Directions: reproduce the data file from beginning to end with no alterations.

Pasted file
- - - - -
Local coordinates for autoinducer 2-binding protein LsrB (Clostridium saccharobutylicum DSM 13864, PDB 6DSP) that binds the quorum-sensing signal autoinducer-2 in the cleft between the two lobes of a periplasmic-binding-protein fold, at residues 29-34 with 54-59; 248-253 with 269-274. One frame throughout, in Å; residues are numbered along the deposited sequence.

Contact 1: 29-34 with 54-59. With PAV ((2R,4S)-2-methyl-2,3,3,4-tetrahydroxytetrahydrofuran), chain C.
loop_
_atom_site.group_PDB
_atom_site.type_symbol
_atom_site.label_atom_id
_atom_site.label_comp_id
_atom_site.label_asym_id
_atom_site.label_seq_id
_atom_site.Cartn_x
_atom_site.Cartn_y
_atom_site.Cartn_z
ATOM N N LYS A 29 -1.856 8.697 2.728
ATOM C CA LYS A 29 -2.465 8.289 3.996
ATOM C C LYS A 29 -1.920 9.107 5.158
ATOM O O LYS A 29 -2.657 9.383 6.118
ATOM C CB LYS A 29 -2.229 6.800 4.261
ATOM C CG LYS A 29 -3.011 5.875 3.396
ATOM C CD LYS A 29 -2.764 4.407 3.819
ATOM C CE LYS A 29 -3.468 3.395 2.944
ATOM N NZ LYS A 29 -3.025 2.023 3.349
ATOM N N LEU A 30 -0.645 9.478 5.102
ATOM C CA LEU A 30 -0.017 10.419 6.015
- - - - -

Local coordinates for autoinducer 2-binding protein LsrB (Clostridium saccharobutylicum DSM 13864, PDB 6DSP) that binds the quorum-sensing signal autoinducer-2 in the cleft between the two lobes of a periplasmic-binding-protein fold, at residues 29-34 with 54-59; 248-253 with 269-274. One frame throughout, in Å; residues are numbered along the deposited sequence.

Contact 1: 29-34 with 54-59. With PAV ((2R,4S)-2-methyl-2,3,3,4-tetrahydroxytetrahydrofuran), chain C.
loop_
_atom_site.group_PDB
_atom_site.type_symbol
_atom_site.label_atom_id
_atom_site.label_comp_id
_atom_site.label_asym_id
_atom_site.label_seq_id
_atom_site.Cartn_x
_atom_site.Cartn_y
_atom_site.Cartn_z
ATOM N N LYS A 29 -1.856 8.697 2.728
ATOM C CA LYS A 29 -2.465 8.289 3.996
ATOM C C LYS A 29 -1.920 9.107 5.158
ATOM O O LYS A 29 -2.657 9.383 6.118
ATOM C CB LYS A 29 -2.229 6.800 4.261
ATOM C CG LYS A 29 -3.011 5.875 3.396
ATOM C CD LYS A 29 -2.764 4.407 3.819
ATOM C CE LYS A 29 -3.468 3.395 2.944
ATOM N NZ LYS A 29 -3.025 2.023 3.349
ATOM N N LEU A 30 -0.645 9.478 5.102
ATOM C CA LEU A 30 -0.017 10.419 6.015